How Having a Thigh Gap Changed My Life


A little while ago, I overheard one of my friends talking about how she’s been working out so hard this week; that she’s been “going for that thigh gap.” Now, in fear that I was missing some underlying meaning, I looked up the term “thigh gap” because I didn’t even know what that was. Here’s what I got: “thigh gap in women is a space between the inner thighs when standing upright with both knees touching. Some women aspire to have a thigh gap because they believe it will increase their attractiveness, with some considering it a sign of femininity and fragility. Some go as far as to say it symbolizes ‘the ideal body shape’. Reportedly, some teenage girls have taken the view that the bigger the gap, the more beautiful the girl.” Are you kidding? Who created that concept? 

You’re telling me that girls are striving for a thigh gap because it will make them more beautiful? You’re telling me the distance between my two legs determines how I should view myself and how others will view me? You’re telling me that if I have toothpick-thin legs, I will be the most beautiful because there’s like a whole foot of empty space between my thighs? And that doesn’t sound ridiculous to anyone else? 

Incase you’ve never met me, I’m a pretty petite person. I stand about 5’3″ and I guess, according to this definition, I have a thigh gap. It’s not really because I worked for hours in the gym to achieve it, but rather because I have a high metabolism. But from someone who has this physical trait, I don’t really get the hype. Having a thigh gap hasn’t given me a daily reminder of how fantastic I am. It hasn’t affected my personality. It hasn’t changed how I view myself. It hasn’t been my point of reference for my position on the beauty-ometer. I don’t look in the mirror and say, “well I got that thigh gap so I guess I’m still lookin’ pretty hot.” So when I heard my friend saying she was trying to achieve that, I couldn’t help but question why? Was it because she’s seen way too many fitness pictures on Pinterest or was it because she thought having a thigh gap would make her more beautiful? 

Now don’t get me wrong, I am in full support of people taking back their self-confidence and their pride; whether they do that through exercise or eating healthy or getting back into a lost talent. I think there’s something very admirable about someone who can rise above their own limitations and expectations; someone who can figure out how to take back things they’ve been missing for years. But I believe there’s a big difference in making changes for personal enjoyment and challenge vs. making changes because of how society measures beauty. I just have to say that, from someone with a thigh gap, it’s not all it’s cracked up to be. Once you get that thigh gap, you’ll be like “wow, that’s great. But now I don’t like my lips.” That’s how insecurity works. There’s no such thing as selective insecurity where you get that one physical trait taken care of and you’re care-free like Maria running through the Swiss fields of grass in “The Sound of Music. It doesn’t work like that, people. Today it’s a thigh gap and tomorrow it’s a “bikini bridge” (don’t know what that is, but I’m starting to hear that term used, so I’m a bit frightened.) Ladies, put down the rice cake.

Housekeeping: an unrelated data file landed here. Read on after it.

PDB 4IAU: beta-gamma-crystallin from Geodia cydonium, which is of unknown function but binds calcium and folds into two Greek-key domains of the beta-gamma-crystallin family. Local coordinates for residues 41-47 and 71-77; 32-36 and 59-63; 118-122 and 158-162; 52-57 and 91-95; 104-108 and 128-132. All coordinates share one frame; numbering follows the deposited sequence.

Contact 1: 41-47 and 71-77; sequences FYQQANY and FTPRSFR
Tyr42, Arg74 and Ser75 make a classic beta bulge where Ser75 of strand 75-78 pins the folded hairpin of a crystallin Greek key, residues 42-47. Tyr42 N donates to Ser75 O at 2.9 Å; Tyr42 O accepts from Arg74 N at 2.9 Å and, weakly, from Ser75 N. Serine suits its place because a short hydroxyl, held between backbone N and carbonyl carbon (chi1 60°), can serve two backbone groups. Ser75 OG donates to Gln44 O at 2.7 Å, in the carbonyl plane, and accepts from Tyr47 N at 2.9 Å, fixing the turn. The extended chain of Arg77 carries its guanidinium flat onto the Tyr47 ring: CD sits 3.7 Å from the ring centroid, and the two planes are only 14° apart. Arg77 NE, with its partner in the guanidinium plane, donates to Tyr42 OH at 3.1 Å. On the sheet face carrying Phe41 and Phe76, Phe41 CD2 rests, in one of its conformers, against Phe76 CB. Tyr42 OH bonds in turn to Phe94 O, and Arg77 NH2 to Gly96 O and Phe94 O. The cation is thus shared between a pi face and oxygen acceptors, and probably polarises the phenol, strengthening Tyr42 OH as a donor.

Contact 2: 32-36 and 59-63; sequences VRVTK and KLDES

It scares me to think that women measure themselves in terms of a thigh gap; that women don’t take their personality, laugh, honesty, compassion, and spontaneity into consideration when they evaluate themselves. It makes me sad because sometimes I feel just like them. Even though I have a thigh gap, I am still insecure about my indecisive curly hair and my skin a variety of other things. Insecurity is not something you just zap away, but it is something you can fight.

I’ve met many people who will never be nominated for the “Sexiest Man/Woman Alive” title, but when they smiled, I thought they should be. I’ve met girls who have been bullied because of their appearance but they can make a whole room of people laugh faster than anyone. I’ve learned that it’s not your perfect skin and your muscular arms and your thigh gap that determine your ranking in society, but rather your honesty, your compassion, your understanding, your humor, and your outlook on the people around you that measure you.

So how did having a thigh gap change my life? Well it didn’t. Beauty is something that is reflected in your very core. I don’t want to be another member on the campaign bandwagon of “beauty is on the inside” but I am a firm believer in the idea that imperfections create beauty, so stop letting the idea of a thigh gap determine how beautiful you are because you are so much more.

Besides, people without thigh gaps are closer to being mermaids, so who’s the real winner?



One thought on “How Having a Thigh Gap Changed My Life

  1. Holly Stone

    I love you for so many reasons and I love your blog! Congratulations on your mature, Christ-centered, senior self! Praying for you as you prepare for college and new and great adventures. I look forward to reading about them all.

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